The field of psychosomatic medicine has clearly established the idea that how we think and feel will affect the functioning of the body. What we do with our bodies may also affect how we think and...

Sandy Wolfson on the ethics and regulation of sport and exercise psychology.

Professional issues have featured prominently in the sport and exercise psychology literature for many years (e.g. see Nideffer, 1981). More recently a number of authors (see Andersen et al., 2000...

Jan Graydon looks beyond the yips and the jitters.

To any sportsperson the debilitative effects of high anxiety are only too familiar, and can range in severity from butterflies in the stomach to a full-blown panic attack. Over the years many...

John Kremer and David Lavallee introduce the special issue.

To many readers of The Psychologist, sport and exercise psychology must seem akin to the distant cousin that we sit beside at a family wedding – we know that she is somehow related but are not...

In the 12th annual Broadbent Lecture at the Annual Conference Dianne Berry outlined Broadbent’s explicit and implicit influences on psychological science and scientists.

In 1991 the Society launched the annual Broadbent Lecture series, with the inaugural lecture being given by Donald Broadbent himself. At the end of the lecture, which was published in The...

Jim McCourt met educational psychologists Jean Law, Elaine White and André Imich to discuss their innovative projects with schools.

School standards, pupil behaviour and pupil inclusion remain major issues for schools. To hear about creative research designed to tackle them, I met three educational psychologists in Essex –...

Ian M. Cockerill tells you how to clear the hurdles on your career path.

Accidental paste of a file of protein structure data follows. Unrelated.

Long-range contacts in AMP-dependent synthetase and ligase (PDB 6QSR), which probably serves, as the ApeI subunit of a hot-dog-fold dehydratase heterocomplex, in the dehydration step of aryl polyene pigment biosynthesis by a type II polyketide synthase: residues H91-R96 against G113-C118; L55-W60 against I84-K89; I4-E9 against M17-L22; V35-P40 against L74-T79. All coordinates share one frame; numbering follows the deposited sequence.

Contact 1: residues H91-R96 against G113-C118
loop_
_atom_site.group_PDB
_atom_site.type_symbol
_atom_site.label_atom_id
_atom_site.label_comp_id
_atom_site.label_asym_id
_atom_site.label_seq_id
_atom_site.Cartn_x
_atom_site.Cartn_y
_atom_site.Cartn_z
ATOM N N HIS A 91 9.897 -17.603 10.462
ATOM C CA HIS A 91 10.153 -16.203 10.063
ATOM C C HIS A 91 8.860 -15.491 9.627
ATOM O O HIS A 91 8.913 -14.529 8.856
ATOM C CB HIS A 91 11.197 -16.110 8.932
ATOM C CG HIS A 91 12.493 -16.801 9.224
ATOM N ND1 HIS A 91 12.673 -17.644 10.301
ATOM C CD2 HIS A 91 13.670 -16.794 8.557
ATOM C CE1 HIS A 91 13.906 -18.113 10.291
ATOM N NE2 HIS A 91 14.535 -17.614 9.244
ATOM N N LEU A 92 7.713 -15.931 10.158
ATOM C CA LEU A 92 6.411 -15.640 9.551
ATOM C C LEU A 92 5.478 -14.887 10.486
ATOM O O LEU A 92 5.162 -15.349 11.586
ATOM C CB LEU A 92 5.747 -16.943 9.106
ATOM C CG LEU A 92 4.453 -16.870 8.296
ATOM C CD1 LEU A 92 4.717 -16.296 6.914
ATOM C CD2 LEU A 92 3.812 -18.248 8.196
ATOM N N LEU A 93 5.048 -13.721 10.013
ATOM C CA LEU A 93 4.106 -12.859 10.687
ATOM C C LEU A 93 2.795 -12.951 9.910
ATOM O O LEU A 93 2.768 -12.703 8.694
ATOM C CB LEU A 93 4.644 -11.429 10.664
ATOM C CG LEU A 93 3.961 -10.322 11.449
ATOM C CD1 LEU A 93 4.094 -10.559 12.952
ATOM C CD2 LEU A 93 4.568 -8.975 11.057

THE contributors to this special issue are an eclectic group.
‘Sport psychologist’ refers to a professional psychologist who works with individuals and teams in sport. But some are...

Do experts have a visual and cognitive advantage? Mark Williams reports.

Fostered by visions of favourite players and teams in action, the appeal of the study of expertise in sport is fuelled by the partisan nature of spectators and armchair fans. The scientific study...

Aidan Moran discusses mental imagery in sport: seeing, feeling and believing.

Many people believe that although sport is played with the body, it is won in the mind. Not surprisingly, sport performers increasingly turn to psychology in an effort to gain a ‘winning edge’...

Sharandeep Sanghara (undergraduate) and Laura Mitchell (postgraduate) with their winning essays on helping children with eating disorders and the pain-relieving properties of music.

Jim McCourt interviews Adrian Coyle.

Adrian Coyle is prolific. A senior lecturer at the University of Surrey with a PhD in social psychology, and joint director there of the practitioner doctorate in psychotherapy and counselling...

Sue Gardner (Ethics Committee), Pam Briggs and Camilla Herbert (Press Committee) seek your views on new challenges facing psychologists in the media.

THERE can be no doubt that in general the interaction between psychologists and the media has been beneficial to the discipline. But the celebrity article, PR company ‘surveys’, and TV programmes...

Gregory R. Maio gave his Spearman Medal Lecture at the Annual Conference in Blackpool. What happens when what you think you hold dear is questioned?

Social values, such as freedom, equality, and power, are often used as key premises for debate. For example, one individual may oppose abortion because it threatens the ‘sanctity of life’, whereas...